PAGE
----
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Flute/Piccolo
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admin
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Posted: February.19.05 at 3:15pm | IP Logged Quote admin

What do you do differently on hand-made flutes from mass produced flutes beyond:

Being more precise with padding, key fitting, and tenon fitting
Lack of adjustment screws
Head cork set more precisely and looser fit
Tone hole soldering

I've started getting this type of work in and so far it's not the big deal I thought it would be....unless I'm missing something. I love the precision aspect that they require and they make it much easier to be precise than the typical student flute.

I'd appreciate any pointers you seasoned high end flute repairers can give.

Thanks,
Michelle
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BertGrossi
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Posted: March.13.05 at 4:02pm | IP Logged Quote BertGrossi

Hi there,

Some brands do not have all the differences that you mentioned. The Japanese flutes are in the past years adding adjustment screws in their professional flutes (but with a finer pitch 1.7x 0.25 in the Muramatsus) and they have hand made flutes with drawn tone-holes (see Muramatsu, Miyazawa, Prima Sankyo, etc.).
They have a greater precision also in the tone-hole making and finishing, and in the materials that the flute are made.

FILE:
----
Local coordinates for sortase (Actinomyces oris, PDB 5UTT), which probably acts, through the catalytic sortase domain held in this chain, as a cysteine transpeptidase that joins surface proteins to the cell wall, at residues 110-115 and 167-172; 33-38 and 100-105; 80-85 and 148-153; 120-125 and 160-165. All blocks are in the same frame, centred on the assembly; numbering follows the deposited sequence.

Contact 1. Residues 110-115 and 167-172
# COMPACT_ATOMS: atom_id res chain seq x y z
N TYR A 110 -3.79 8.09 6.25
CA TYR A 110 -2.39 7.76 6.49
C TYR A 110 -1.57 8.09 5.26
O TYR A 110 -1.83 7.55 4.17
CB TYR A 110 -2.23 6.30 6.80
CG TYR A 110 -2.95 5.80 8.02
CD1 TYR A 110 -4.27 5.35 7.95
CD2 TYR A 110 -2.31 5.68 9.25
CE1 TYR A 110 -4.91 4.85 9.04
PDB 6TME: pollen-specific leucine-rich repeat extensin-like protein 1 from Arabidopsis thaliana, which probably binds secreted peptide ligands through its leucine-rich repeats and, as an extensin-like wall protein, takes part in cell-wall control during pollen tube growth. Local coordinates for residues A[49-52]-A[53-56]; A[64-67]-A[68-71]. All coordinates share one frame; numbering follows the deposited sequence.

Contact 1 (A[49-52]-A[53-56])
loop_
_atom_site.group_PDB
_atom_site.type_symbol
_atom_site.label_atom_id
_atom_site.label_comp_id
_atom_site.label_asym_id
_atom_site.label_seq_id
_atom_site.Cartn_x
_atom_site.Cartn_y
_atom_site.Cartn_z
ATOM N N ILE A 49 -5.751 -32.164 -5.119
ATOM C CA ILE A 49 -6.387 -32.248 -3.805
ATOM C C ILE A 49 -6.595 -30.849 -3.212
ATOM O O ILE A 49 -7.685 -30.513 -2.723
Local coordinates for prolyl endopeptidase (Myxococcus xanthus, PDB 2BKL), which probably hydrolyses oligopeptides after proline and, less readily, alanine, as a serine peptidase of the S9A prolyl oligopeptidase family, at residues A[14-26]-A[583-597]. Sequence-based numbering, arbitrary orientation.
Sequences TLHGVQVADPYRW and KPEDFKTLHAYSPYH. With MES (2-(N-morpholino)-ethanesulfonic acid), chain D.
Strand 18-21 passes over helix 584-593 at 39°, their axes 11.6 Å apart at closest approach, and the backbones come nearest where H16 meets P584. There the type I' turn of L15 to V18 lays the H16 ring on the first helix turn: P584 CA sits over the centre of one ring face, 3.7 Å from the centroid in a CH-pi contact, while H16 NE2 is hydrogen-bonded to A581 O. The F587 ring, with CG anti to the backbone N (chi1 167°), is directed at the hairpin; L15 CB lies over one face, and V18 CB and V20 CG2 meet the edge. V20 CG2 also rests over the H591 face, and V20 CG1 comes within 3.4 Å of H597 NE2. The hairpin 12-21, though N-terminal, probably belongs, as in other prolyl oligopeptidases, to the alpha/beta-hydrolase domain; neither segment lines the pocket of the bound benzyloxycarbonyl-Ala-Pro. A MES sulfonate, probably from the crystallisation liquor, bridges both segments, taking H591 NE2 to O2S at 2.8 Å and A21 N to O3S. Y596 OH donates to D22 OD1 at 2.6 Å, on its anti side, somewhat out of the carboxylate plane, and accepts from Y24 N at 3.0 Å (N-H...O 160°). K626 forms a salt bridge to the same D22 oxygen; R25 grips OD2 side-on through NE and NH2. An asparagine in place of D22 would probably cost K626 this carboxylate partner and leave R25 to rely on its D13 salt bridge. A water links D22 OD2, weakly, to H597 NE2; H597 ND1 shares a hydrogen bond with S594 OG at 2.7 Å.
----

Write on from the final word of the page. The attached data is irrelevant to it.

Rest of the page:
They also use different materials for the bumpers that make less noise (Muramatsu a rabbit felt with a pre-glued backing, much quieter than cork; artificial felt in Brannen, Emmanuel, etc) and special hand made pads (Japanese) or Straubinger pads.



And there are always the clients that sometimes tend to be obsessive :-)
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admin
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Posted: March.14.05 at 8:13am | IP Logged Quote admin

Hi there Bert!

What are some of the things you do differently on hand-made flutes as opposed to mass produced flutes?

Thanks,
Michelle
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GordonPalmer
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Posted: March.15.05 at 2:06am | IP Logged Quote GordonPalmer

I treat them very much the same, but do curse at the engineering idiocy (in my book) when they do not have adjusting screws.

If they do have adjusting screws I find them often easier to work on than student flutes, because they do not have the same extent of manufacturing defects such as non-level tone holes.

For pro flutes I typically use harder pads, because the precision in the mechanism can easily cope with reduced resilience in the pads.
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BertGrossi
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Posted: March.16.05 at 4:37pm | IP Logged Quote BertGrossi

I agree, with Gordon. I like the adjusting screws. But, because of "tradition" and the association of adjusting screws and student flutes, many makers will not use them in professional flutes. The screws of some student brands that do not "hold" in place make many makers and players think that adjusting screws are bad.
But returning to the main topic. I use harder pads too and also thinner because in general the professional flutes do have a smaller protusion of the pad over the rim of the cup. I use the thin Lucien pads. I do not clamp and do try not to iron it to take the wrinkles off. I take the wrinkles off with a wet cloth and "releasing" the skin of the pad of the gromet or washer, more difficult to explain in words than do do or show. If you have wrinkles clock wise, for example, I touch the pad close to the washer counter clock wise and release the tension that is making the wrinkles. I think that the less you iron the skin the better it will seal, and the more compliant it will be.